The informant consensus factor (FIC) [51,52,53] was used to calculate the degree of socio-cultural coherence regarding animals being used within and amongst certain communities with respect to similar ailments. The method rests on the assumption that the greater the degree of group consensus regarding the use of ethnomedicinal species for treating certain conditions are, the greater the probability that the specific treatment is physiologically active or effective [51]. The formula in [52] was used: FIC = (Nur − nt)/(nur − 1), where Nur equals the number of use citations in each use category and nt equals the number of species used per use category. High values (close to 1) relate to a greater degree of informant consensus or homogeny on which animals are considered effective in the treating of a certain ailment. Conversely, low values (close to 0) indicate a high degree of variation in the number of different animals used to treat a particular ailment. FIC values were only calculated for use categories with > 4 independent citations.


Species incidence and use prevalence

The 71 vertebrate species or morphospecies cited by traditional healers in the sampled communities belonged to four classes and 20 orders (see Additional file 1). The main orders were Carnivora (20 spp.), Artiodactyla (17 spp.), and Squamata (10 spp.).

A total of 7 species and morphospecies were enumerated in > 50% of sampled communities (n = 17, Table 1). These were chacma baboon (Papio ursinus, 82.4%), leopard (P. pardus, 82.4%), Cape porcupine (Hystrix africaeaustralis, 76.5%), puff adder (Bitis arietans, 76.5%), genet spp. (Genetta spp., 58.8%), black-backed jackal (Canis mesomelas, 52.9%), and monitor lizard spp. (Varanus spp., 52.9%). Of all vertebrate animal species listed, mammal taxa (73.2%) were far more prevalent than either reptile (18.3%) or bird (7.0%) taxa. Only one vertebrate fish species was recorded. No amphibian or invertebrate (marine or terrestrial) species were identified.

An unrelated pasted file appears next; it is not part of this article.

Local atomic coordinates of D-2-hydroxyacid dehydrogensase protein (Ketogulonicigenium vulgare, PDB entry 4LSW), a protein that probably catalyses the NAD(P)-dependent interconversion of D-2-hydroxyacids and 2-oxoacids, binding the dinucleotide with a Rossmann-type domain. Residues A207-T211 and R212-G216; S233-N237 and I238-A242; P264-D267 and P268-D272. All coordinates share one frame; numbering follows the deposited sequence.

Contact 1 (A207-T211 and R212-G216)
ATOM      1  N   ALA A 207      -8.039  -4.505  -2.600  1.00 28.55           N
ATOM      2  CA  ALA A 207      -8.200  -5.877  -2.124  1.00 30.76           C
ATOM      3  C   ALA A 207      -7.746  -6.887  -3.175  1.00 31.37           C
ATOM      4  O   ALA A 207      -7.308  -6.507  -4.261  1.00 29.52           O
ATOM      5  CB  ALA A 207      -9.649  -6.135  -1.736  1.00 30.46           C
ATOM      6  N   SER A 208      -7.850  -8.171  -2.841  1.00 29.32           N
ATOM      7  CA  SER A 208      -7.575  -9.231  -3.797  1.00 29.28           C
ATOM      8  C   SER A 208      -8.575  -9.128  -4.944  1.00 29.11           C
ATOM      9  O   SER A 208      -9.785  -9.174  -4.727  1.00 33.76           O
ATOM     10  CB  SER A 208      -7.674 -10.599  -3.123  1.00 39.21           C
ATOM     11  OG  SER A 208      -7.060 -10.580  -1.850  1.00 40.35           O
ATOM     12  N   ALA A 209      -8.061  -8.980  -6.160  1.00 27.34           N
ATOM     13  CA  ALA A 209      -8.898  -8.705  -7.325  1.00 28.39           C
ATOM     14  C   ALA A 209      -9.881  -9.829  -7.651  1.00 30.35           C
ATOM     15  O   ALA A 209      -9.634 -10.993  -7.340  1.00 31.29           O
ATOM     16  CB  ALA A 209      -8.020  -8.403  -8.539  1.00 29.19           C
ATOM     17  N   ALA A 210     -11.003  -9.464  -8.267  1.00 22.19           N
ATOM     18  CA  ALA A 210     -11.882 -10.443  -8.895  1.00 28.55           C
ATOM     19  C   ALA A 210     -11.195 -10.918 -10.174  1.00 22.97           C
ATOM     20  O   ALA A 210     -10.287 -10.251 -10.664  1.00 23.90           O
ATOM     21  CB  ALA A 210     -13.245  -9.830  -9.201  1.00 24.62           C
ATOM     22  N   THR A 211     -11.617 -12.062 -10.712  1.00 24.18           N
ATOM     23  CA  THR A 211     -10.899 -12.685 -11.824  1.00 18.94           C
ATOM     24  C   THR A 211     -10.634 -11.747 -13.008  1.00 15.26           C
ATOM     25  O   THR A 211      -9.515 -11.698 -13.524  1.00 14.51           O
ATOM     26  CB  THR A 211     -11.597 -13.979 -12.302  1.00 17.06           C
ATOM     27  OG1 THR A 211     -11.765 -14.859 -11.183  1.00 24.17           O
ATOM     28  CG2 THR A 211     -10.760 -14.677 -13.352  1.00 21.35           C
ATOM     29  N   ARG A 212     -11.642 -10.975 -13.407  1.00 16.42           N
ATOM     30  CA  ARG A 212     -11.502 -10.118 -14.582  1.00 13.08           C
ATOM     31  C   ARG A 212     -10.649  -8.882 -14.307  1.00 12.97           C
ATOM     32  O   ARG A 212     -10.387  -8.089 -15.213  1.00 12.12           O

Table 1 High incidence species in sampled communities (n = 17)

Twelve species recorded (Table 2) are listed of conservation concern by the IUCN Red List of threatened species (version 2017-3). Critically endangered (CR) and endangered (EN) species included several vulture species of the genus Gyps, tiger (Panthera tigris), and an unidentified rhinoceros species (either of the genus Diceros or Ceratotherium). Additionally, several Cordylus spp. (girdled lizard spp.) are near-threatened (NT). African striped weasel (Poecilogale albinucha) and Southern African hedgehog (Atelerix frontalis) are listed as near-threatened in the Endangered Wildlife Trust Mammal Red List. Nile crocodile (Crocodylus niloticus) and Eastern green mamba (Dendroaspis angusticeps) are listed as vulnerable (VU) in the SANBI Red List for reptiles [54].

Table 2 Vertebrate species of conservation concern according to the IUCN Red List of Threatened Species (2001 categories, version 2017-3, global assessment) that were sold by traditional healers in the sampled market

The number of uses for each animal varied from one to 16 (median = 2; Fig. 2), with the most uses attributed to Cape porcupine (16 uses), leopard (15 uses), and chacma baboon (11 uses). Uses were not recorded for four species, namely Southern African hedgehog, whale spp. (Cetaceae), tiger, and girdled lizard spp.